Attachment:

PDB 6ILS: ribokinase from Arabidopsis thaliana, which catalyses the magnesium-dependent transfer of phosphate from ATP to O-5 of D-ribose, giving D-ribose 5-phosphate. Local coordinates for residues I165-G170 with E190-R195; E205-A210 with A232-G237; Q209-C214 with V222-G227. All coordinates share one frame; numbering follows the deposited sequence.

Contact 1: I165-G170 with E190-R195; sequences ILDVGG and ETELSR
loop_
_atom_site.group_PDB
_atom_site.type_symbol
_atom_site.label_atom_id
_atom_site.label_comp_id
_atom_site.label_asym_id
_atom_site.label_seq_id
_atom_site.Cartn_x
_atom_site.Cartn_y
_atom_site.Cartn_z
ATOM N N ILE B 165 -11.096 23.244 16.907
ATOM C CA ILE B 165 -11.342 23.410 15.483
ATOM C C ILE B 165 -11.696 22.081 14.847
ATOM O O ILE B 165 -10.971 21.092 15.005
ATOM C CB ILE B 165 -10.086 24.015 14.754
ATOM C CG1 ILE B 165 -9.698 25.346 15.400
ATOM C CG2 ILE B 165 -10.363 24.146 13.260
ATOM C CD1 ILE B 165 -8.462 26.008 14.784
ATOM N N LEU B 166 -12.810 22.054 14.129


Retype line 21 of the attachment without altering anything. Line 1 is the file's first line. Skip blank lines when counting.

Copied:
ATOM N N LEU B 166 -12.810 22.054 14.129